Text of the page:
ModPo is racing on; we are now starting Week Five of this ten week course. My highlights last week were listening to a Penn Sound recording of Gertrude Stein reading her poem If I Told Him: A Completed Portrait of Picasso (1912) and watching an extract from Shutters Shut, a dance choreographed by Paul Lightfoot and Sol Leon (Nederlands Dance Theater) which uses Stein’s recital as its musical score.
Hearing Stein’s recording emphasised the musicality of the poem, a musicality which didn’t sing out as I was reading it on the page. After hearing the recording and watching the dance, lines from the poem played repeatedly in my head, in the same way that snatches of songs I’ve heard on the radio linger in my head and find their way into sudden bursts of whistling, humming and singing.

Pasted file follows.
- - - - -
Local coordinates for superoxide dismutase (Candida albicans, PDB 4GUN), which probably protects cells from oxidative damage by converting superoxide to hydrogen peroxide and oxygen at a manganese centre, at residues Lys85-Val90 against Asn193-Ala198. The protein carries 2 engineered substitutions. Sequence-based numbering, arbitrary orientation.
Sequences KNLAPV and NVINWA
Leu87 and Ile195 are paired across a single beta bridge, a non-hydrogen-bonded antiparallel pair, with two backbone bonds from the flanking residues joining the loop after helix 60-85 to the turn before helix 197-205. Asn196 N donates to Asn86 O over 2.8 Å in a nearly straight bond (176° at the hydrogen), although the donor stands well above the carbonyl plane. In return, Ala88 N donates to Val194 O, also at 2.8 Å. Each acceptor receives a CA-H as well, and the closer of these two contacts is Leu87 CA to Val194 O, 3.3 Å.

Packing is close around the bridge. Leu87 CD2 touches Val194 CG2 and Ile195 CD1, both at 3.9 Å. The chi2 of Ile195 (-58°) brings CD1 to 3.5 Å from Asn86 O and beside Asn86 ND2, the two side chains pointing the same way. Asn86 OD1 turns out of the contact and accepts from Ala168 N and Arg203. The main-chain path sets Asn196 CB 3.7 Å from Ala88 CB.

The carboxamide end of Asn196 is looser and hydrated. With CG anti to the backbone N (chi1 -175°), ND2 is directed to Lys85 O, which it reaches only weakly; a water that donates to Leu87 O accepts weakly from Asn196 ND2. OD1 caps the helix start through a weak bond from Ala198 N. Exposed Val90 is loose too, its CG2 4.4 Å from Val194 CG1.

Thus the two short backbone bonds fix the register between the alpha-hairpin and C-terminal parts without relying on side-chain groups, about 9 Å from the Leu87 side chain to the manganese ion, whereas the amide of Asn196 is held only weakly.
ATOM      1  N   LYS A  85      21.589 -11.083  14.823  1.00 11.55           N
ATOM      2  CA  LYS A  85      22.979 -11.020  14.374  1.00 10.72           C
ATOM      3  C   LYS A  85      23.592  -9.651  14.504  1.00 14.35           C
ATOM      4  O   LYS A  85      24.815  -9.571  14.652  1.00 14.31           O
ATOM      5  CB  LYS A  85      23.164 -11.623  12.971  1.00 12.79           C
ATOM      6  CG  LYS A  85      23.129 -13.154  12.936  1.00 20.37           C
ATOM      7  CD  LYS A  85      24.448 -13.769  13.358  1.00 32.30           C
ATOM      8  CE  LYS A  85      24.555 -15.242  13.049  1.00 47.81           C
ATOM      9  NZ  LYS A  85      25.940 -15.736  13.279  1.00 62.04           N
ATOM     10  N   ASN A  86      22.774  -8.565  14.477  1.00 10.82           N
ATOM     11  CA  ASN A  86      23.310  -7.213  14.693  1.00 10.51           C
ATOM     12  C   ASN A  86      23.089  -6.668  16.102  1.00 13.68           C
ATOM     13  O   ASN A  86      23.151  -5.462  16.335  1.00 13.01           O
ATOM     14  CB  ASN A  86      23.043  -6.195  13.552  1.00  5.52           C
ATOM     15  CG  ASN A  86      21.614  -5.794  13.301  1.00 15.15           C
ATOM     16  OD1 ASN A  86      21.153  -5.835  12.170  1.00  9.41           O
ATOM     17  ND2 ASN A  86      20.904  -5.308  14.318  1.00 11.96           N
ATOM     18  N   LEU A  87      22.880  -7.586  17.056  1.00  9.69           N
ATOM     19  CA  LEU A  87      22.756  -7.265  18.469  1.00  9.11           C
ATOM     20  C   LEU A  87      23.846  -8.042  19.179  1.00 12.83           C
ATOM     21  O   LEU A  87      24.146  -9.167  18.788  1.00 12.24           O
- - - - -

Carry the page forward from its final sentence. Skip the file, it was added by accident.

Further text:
The poet, Robert vas Dias, whose workshop I attended recently, quoted F.S. Flint on one of the principles of Imagism: “as regarding rhythm: to compose in the sequence of the musical phrase, not in the sequence of a metronome”. This formulation certainly makes sense when engaging with Stein’s writing.
Week Five: Anti-Modernists Doubts – Communist Poets of the 1930s.
1 thought on “The music of Gertrude Stein”
[…] words highlights the musicality and rhythm in language and the dance reminded me of the session on Gertrude Stein in ModPo (remember ModPo?!) when I watched videos of her prose poems being used as a musical […]